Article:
Of course, there are a few statistics thrown in as consolation prizes for disappointed numerophiles.  There are a lot of fakes out there; over the past 6 years, U.S. law enforcement has seized $1.1 billion worth of counterfeit goods.  57% of the goods seized over that period have been apparel, footwear, and handbags.  China and Hong Kong combined have accounted for about 84% of the value of these items.

At the end of the day, however, the GAO not only couldn't put a real number on the fakes' effect, but also concluded that it had been asked to perform an impossible task.  Maybe the agency will have better luck with next season's snipe hunt.

Related post:  One, Two, Three, Many
Opening day at the Cathedral of Baseball 2.0:  Balmy April breezes, Yankee heroes and fans basking in the afterglow of their 27th World Series win, and more diamonds than Ivana and Ivanka combined.  In the context of an event so carefully choreographed that even the weather cooperated, it was refreshing to learn that a pair of pinstriped pranksters had plans of their own.

Each 2009 Yankee, right down to World Series MVP Hideki Matsui wearing the uniform of his new, geographically confused team, was presented with a commemorative ring.  Or so he thought. 

But Derek Jeter had switched Hideki's for a giveaway fake...and Mariano Rivera had done the same to Nick Swisher.  

Of course, both players eventually received their real rings.  While the authentic Balfour bling is presumably worth a small fortune, however, it's the silly substitutes that showcased more genuine affection and captured a storyline better than any junk jewelry since Audrey Hepburn's Cracker Jack ring in Breakfast at Tiffany's.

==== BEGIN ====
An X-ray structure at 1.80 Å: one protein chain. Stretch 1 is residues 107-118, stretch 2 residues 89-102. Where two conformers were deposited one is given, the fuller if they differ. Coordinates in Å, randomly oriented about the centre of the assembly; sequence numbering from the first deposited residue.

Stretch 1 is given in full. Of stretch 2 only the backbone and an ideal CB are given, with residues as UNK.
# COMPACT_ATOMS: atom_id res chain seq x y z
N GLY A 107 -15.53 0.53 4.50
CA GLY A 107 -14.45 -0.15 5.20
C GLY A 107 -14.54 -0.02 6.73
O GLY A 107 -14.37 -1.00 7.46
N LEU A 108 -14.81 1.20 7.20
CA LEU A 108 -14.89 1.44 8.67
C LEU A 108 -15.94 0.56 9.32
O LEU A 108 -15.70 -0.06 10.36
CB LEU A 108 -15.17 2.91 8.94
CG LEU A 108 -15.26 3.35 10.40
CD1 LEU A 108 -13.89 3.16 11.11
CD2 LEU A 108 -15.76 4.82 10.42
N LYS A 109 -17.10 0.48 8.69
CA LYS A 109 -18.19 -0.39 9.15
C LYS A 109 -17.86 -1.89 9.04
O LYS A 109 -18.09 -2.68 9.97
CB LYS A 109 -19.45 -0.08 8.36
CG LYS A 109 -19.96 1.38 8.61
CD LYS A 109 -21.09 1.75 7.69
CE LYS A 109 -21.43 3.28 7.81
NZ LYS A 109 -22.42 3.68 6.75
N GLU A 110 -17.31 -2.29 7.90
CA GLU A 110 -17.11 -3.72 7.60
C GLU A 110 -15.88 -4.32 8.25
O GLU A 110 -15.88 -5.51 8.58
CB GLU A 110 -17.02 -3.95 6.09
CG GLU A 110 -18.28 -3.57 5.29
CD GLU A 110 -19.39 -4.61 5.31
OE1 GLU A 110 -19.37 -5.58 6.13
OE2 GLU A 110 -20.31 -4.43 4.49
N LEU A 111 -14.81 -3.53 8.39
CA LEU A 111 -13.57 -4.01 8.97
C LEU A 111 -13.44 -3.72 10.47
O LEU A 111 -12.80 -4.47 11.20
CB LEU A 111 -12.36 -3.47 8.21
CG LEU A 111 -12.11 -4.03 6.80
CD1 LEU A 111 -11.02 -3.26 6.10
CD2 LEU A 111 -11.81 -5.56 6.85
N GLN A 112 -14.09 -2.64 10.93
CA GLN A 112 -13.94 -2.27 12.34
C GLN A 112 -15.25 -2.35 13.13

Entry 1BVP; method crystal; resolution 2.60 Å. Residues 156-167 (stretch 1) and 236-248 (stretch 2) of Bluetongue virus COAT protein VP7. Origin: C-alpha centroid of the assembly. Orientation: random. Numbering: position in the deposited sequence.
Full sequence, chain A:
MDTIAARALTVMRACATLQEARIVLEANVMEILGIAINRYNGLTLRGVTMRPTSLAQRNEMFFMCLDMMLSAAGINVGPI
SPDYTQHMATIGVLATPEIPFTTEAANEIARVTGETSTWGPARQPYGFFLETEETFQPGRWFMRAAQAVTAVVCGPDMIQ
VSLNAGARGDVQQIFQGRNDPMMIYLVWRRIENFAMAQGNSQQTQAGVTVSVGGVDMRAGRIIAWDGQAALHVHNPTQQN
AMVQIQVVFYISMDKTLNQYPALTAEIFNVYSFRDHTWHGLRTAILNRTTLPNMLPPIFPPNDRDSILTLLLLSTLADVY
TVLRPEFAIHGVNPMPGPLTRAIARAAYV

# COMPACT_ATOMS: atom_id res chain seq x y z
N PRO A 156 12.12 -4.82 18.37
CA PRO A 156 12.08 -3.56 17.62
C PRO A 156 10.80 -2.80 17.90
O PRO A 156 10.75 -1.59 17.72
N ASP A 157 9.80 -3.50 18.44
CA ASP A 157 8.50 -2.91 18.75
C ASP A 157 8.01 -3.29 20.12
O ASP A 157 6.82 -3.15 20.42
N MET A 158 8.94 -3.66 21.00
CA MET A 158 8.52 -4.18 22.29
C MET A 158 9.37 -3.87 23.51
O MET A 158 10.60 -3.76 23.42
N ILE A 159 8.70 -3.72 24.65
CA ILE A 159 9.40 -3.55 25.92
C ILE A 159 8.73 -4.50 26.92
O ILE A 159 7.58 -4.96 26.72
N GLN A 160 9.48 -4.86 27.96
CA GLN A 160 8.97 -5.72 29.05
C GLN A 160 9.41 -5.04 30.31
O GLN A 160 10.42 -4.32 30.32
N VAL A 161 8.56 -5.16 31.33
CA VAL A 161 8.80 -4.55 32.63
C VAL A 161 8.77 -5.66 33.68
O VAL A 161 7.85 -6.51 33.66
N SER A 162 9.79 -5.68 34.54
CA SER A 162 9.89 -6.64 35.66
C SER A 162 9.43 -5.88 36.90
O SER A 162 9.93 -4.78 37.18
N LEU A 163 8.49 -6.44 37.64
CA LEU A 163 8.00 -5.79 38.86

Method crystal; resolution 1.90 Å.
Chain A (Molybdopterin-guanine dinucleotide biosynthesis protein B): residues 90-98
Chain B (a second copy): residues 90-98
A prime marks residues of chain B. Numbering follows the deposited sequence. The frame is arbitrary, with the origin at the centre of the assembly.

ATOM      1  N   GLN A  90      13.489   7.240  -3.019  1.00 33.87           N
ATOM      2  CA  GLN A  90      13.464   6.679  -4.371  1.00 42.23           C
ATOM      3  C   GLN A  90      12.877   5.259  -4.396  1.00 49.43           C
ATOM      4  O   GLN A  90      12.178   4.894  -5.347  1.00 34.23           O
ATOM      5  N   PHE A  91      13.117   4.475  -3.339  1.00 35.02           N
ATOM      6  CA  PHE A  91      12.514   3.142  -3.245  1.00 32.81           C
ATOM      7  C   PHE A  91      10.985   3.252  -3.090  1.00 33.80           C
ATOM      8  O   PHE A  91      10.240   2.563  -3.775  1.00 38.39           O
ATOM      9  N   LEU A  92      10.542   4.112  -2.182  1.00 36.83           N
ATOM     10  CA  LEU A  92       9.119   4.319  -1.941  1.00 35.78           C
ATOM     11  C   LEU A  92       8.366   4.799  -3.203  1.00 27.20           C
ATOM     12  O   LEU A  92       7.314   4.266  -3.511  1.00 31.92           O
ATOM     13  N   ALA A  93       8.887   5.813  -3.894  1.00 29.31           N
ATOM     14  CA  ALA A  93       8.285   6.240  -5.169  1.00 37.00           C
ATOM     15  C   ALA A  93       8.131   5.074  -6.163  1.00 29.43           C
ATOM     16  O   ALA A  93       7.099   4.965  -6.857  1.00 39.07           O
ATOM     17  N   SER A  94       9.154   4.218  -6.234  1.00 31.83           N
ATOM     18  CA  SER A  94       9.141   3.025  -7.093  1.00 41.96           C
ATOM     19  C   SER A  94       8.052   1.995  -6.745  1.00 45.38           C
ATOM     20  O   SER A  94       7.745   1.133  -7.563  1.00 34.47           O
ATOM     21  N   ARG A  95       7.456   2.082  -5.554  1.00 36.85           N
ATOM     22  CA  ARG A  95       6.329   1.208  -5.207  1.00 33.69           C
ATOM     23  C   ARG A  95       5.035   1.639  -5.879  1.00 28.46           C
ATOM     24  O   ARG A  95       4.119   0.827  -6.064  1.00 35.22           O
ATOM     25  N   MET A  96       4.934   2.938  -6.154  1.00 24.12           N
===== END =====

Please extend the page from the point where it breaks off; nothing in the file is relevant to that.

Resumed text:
With team chemistry like that, can 28 be far behind?
Piracy or parody?  We'll never know, now that performance apparel and equipment company The North Face has settled its lawsuit against its comfort gear doppleganger, The South Butt.

NorthFace_v_SouthButt.jpgSt. Louis-area native Jimmy Winkelmann, now a freshman at the University of Missouri Columbia, started The South Butt to help pay for college.  When The North Face's trademark action against Jimmy and retailer Williams Pharmacy followed, Jimmy's attorneys offered a highly original and colorful answer, including at least 7 non-salacious synonyms for "butt" and reproducing the company's "disclaimer":

We are not in any fashion related to nor do we wish to be confused with The North Face Apparel Corp. or its products sold under "The North Face" brand.  If you are unable to discern the difference between a face and a butt, we encourage you to buy North Face products.  
And yes, folks, they still managed to negotiate a settlement.  Terms were not disclosed, but both companies continue to fleece the public -- er, that's sell fleece to the public -- in the form of classic but pricey jackets and other gear.

Thanks to Counterfeit Chic reader and former student Antonia Ponder for a heads-up on the case back in January!
How can you tell whether that guy down at courthouse is a practicing attorney or just someone who wears pinstripes well? 

  • Law degree?  Check.
  • Bar exam passage?  Check.
  • Business cards with a formal title, or at least an "Esq."?  Check.
  • Client?  Check.
  • Case?  Check.
  • Current state bar membership?  Oops.